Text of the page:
What is the doctrine of the sufficiency of Scripture? What does it mean that the Bible is sufficient?
Question: "What is the doctrine of the sufficiency of Scripture? What does it mean that the Bible is sufficient?"
The doctrine of the sufficiency of Scripture is a fundamental tenet of the Christian faith. To say the Scriptures are sufficient means that the Bible is all we need to equip us for a life of faith and service. It provides a clear demonstration of God’s intention to restore the broken relationship between Himself and humanity through His son Jesus Christ, our Savior through the gift of faith, revealing their election and salvation as a result of His death and resurrection on the cross. No other writings are necessary for this good news to be understood, nor are any other writings required to equip us for a life of faith.
When discussing Scripture, Christians are referring to both Old and New Testaments. The Apostle Paul declared that the holy Scriptures “are able to make you wise for salvation through faith in Christ Jesus. All Scripture is God-breathed and is useful for teaching, rebuking, correcting and training in righteousness, so that the man of God may be thoroughly equipped for every good work” (2 Timothy 3:15-17). If Scripture is “God-breathed,” then it is not man-breathed and, although it was penned by men, those “men spoke from God as they were carried along by the Holy Spirit” (2 Peter 1:21). No man-made writing is sufficient to equip us for every good work; only the Word of God can do that. Furthermore, if the Scriptures are sufficient to thoroughly equip us, then nothing more is needed.
Colossians 2 is a perfect example of the dangers a church faces when the sufficiency of Scripture is challenged and merged with non-biblical writings, full of ungodly theology and concepts. Paul warned the church at Colosse: “See to it that no one takes you captive through hollow and deceptive philosophy, which depends on human tradition and the basic principles of this world rather than on Christ” (Colossians 2:8). Jude says it even more specifically when he writes “although I was very eager to write to you about the salvation we share, I felt I had to write and urge you to contend for the faith that was once for all entrusted to the saints” (Jude 1:3). Notice the phrase “once and for all.” This makes it clear that no other writings, no matter how godly the pastor, theologian or denominational church they may come from, are to be seen as equal to or completing the Word of God. The Bible contains all that is necessary for the believer to understand the character of God, the nature of man, and the doctrines of sin, heaven, hell, and salvation through Jesus Christ. Paul’s words to the Galatians indicate the seriousness of delivering a message outside the Bible: “If we or an angel from heaven should preach a gospel other than the one we preached to you, let him be eternally condemned!” (Galatians 1:8).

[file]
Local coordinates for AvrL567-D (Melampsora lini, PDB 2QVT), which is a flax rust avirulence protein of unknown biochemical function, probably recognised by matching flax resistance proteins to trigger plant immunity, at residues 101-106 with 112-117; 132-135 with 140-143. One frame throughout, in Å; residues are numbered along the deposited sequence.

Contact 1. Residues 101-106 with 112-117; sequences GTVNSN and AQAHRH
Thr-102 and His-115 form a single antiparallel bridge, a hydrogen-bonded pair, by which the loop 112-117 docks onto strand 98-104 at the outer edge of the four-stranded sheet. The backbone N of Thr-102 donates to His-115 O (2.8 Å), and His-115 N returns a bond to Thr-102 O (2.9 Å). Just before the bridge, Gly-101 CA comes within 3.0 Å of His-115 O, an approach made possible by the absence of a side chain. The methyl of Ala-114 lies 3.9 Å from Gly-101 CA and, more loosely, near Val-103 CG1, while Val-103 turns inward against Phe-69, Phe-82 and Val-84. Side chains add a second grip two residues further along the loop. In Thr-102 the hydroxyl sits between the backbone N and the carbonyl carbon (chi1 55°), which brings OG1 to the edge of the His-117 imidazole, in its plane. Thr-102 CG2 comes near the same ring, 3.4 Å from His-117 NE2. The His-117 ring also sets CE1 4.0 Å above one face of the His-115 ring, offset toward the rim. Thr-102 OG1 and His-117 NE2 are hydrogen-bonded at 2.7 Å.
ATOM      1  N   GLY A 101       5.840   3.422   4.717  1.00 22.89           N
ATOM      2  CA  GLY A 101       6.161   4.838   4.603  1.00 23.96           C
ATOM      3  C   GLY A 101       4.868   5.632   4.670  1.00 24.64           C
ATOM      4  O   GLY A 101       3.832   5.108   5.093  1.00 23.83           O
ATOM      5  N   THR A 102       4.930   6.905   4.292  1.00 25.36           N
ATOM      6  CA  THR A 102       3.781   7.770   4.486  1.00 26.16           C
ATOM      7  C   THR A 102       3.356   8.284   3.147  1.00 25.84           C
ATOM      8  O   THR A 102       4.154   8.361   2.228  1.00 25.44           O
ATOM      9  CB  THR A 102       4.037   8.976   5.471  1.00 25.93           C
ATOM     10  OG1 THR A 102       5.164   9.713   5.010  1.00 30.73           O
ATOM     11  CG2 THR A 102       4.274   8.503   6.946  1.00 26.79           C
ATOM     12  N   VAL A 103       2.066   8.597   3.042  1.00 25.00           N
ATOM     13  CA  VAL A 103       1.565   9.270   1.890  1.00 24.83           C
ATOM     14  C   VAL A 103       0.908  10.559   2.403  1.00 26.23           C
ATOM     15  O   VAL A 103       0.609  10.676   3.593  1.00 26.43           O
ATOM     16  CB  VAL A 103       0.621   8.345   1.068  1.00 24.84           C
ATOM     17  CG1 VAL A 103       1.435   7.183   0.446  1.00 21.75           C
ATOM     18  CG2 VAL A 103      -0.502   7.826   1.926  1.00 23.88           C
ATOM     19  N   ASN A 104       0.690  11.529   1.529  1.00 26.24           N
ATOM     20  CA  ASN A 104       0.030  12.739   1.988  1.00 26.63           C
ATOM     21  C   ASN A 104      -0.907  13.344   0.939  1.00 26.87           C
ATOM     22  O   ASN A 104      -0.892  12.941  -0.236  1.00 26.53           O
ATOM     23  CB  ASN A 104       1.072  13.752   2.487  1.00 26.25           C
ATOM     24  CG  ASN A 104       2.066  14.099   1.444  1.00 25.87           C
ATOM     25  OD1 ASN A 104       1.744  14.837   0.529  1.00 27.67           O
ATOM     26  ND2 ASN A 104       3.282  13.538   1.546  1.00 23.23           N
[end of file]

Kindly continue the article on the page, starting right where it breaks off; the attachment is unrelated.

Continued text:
Perhaps the strongest verses on the issue of sufficiency of the Bible come from the book of Psalms. In Psalm 19:7-14, David rejoices in God’s Word, declaring it to be perfect, trustworthy, right, radiant, enlightening, sure and altogether righteous. As such, being that the Bible is “perfect,” no other writings are necessary because it is inspired by God and all we need for salvation, life in Christ, and the building of the Kingdom.
The sufficiency of Scripture is under attack today and sadly, that attack comes far too often in our own churches. Management techniques, worldly methods of drawing crowds, entertainment, extra-biblical revelations, mysticism, and some forms of psychological counseling all declare that the Bible and its precepts are not adequate for the Christian life. But Jesus said, “My sheep hear my voice and I know them and they follow me” (John 10:27). His voice is all we need to hear and the Scriptures are His voice, completely and utterly sufficient.